Format

Send to

Choose Destination
See comment in PubMed Commons below
Circ Cardiovasc Qual Outcomes. 2014 May;7(3):414-22. doi: 10.1161/CIRCOUTCOMES.113.000159. Epub 2014 May 13.

Cross-sectional survey of workload and burnout among Japanese physicians working in stroke care: the nationwide survey of acute stroke care capacity for proper designation of comprehensive stroke center in Japan (J-ASPECT) study.

Author information

  • 1From the Departments of Preventive Medicine and Epidemiology (K.N., M.T., Y.M.) and Department of Neurosurgery (H.K.), National Cerebral and Cardiovascular Center, Suita, Japan; Department of Public Health, School of Medicine, The University of Tokyo, Tokyo, Japan (F.N.); Department of Health Epidemiology, Graduate School of Medicine, Kyoto University, School of Public Health, Kyoto, Japan (S.F.); Department of Neurosurgery, Nakamura Memorial Hospital, Sapporo, Japan (J.N.); Department of Neurosurgery, Iwate Medical University, Morioka, Japan (K.O.); Department of Neurosurgery, Chiba Cardiovascular Center, Ichihara, Japan (J.O.); Department of Neurosurgery, Kyorin University, Tokyo, Japan (Y.S.); Department of Neurosurgery, Nagoya University, Graduate School of Medicine, Nagoya, Japan (S. Miyachi); Nagasaki University School of Medicine, Nagasaki, Japan (I.N.); Department of Public Health, University of Occupational and Environmental Health, Kitakyushu, Japan (S. Matsuda); Department of Nursing, School of Nursing, Kanazawa University, Kanazawa, Japan (K.K.); Department of Clinical Research Promotion, National Hospital Organization Nagoya Medical Center, Nagoya, Japan (A.K.); and Department of Neurosurgery, Graduate School of Medical Sciences, Kyushu University, Fukuoka, Japan (K.I.). knishimu@res.ncvc.go.jp.
  • 2From the Departments of Preventive Medicine and Epidemiology (K.N., M.T., Y.M.) and Department of Neurosurgery (H.K.), National Cerebral and Cardiovascular Center, Suita, Japan; Department of Public Health, School of Medicine, The University of Tokyo, Tokyo, Japan (F.N.); Department of Health Epidemiology, Graduate School of Medicine, Kyoto University, School of Public Health, Kyoto, Japan (S.F.); Department of Neurosurgery, Nakamura Memorial Hospital, Sapporo, Japan (J.N.); Department of Neurosurgery, Iwate Medical University, Morioka, Japan (K.O.); Department of Neurosurgery, Chiba Cardiovascular Center, Ichihara, Japan (J.O.); Department of Neurosurgery, Kyorin University, Tokyo, Japan (Y.S.); Department of Neurosurgery, Nagoya University, Graduate School of Medicine, Nagoya, Japan (S. Miyachi); Nagasaki University School of Medicine, Nagasaki, Japan (I.N.); Department of Public Health, University of Occupational and Environmental Health, Kitakyushu, Japan (S. Matsuda); Department of Nursing, School of Nursing, Kanazawa University, Kanazawa, Japan (K.K.); Department of Clinical Research Promotion, National Hospital Organization Nagoya Medical Center, Nagoya, Japan (A.K.); and Department of Neurosurgery, Graduate School of Medical Sciences, Kyushu University, Fukuoka, Japan (K.I.).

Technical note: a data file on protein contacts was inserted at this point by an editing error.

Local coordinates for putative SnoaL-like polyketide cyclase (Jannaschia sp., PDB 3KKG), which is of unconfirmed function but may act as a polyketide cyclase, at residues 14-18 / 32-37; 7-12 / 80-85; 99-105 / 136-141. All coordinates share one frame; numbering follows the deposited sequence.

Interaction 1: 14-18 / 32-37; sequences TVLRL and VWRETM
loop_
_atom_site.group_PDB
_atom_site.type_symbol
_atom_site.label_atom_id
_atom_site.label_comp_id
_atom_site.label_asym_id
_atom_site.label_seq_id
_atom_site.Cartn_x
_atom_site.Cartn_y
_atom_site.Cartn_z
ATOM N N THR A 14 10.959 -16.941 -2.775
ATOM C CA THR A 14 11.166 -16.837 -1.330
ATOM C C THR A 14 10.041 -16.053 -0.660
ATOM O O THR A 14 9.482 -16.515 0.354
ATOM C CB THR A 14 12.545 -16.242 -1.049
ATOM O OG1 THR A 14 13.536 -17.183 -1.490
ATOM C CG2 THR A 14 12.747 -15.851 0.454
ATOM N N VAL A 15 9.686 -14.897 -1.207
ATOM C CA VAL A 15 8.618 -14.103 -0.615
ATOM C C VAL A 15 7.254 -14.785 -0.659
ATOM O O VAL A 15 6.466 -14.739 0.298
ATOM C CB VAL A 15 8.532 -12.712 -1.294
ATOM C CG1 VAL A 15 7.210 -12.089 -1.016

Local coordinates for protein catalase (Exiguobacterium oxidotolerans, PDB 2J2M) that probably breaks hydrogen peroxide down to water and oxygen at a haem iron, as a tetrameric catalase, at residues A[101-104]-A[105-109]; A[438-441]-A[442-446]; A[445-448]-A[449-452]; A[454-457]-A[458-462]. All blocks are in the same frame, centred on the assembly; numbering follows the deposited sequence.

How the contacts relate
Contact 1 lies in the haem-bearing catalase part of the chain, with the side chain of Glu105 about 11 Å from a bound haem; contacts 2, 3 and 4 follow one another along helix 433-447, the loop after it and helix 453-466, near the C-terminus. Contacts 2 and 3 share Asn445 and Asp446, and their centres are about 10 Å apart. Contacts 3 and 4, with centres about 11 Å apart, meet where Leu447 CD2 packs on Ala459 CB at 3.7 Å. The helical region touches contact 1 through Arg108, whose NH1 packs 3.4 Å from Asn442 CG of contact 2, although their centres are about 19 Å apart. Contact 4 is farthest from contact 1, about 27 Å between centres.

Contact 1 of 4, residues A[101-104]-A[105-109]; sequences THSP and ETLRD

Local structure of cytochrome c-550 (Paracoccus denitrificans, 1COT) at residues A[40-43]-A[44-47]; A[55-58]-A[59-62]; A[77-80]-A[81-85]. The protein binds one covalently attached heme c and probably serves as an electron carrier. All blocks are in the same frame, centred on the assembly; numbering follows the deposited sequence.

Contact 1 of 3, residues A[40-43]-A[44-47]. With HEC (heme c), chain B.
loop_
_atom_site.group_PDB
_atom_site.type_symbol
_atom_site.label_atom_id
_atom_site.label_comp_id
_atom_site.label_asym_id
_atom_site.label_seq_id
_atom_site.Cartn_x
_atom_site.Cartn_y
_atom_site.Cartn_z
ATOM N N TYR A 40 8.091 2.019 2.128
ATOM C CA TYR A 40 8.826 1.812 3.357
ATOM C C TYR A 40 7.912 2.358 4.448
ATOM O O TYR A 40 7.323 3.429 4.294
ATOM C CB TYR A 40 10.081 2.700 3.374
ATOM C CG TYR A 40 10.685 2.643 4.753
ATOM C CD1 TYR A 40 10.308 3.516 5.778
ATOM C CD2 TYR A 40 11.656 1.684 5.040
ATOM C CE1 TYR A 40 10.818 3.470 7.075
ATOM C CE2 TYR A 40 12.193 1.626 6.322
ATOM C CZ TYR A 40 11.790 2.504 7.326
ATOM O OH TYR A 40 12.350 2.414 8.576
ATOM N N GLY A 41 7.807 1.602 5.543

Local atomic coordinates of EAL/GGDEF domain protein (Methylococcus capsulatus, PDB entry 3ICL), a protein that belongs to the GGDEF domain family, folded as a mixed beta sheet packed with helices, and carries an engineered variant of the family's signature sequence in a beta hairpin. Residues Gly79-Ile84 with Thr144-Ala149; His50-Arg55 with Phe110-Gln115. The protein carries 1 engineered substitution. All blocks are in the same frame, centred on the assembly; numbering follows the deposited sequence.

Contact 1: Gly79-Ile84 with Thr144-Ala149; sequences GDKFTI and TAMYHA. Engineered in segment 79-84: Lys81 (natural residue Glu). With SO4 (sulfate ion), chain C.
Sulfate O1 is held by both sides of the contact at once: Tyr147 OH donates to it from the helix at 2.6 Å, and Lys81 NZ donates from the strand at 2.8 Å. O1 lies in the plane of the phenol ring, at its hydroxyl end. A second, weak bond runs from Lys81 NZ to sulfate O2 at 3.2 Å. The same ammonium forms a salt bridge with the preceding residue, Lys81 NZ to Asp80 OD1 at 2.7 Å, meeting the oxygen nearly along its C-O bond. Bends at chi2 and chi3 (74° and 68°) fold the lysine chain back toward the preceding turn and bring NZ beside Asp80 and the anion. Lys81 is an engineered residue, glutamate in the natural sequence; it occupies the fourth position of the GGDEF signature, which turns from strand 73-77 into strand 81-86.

Abstract

BACKGROUND:

Burnout is common among physicians and affects the quality of care. We aimed to determine the prevalence of burnout among Japanese physicians working in stroke care and evaluate personal and professional characteristics associated with burnout.

METHODS AND RESULTS:

A cross-sectional design was used to develop and distribute a survey to 11 211 physicians. Physician burnout was assessed using the Maslach Burnout Inventory General Survey. The predictors of burnout and the relationships among them were identified by multivariable logistic regression analysis. A total of 2724 (25.3%) physicians returned the surveys. After excluding those who were not working in stroke care or did not complete the survey appropriately, 2564 surveys were analyzed. Analysis of the participants' scores revealed that 41.1% were burned out. Multivariable analysis indicated that number of hours worked per week is positively associated with burnout. Hours slept per night, day-offs per week, years of experience, as well as income, are inversely associated with burnout. Short Form 36 mental health subscale was also inversely associated with burnout.

CONCLUSIONS:

The primary risk factors for burnout are heavy workload, short sleep duration, relatively little experience, and low mental quality of life. Prospective research is required to confirm these findings and develop programs for preventing burnout.

KEYWORDS:

neurosurgery; stroke; tissue plasminogen activator

PMID:
24823957
DOI:
10.1161/CIRCOUTCOMES.113.000159
[PubMed - indexed for MEDLINE]
Free full text
PubMed Commons home

PubMed Commons

0 comments
How to join PubMed Commons

    Supplemental Content

    Full text links

    Icon for HighWire
    Loading ...
    Support Center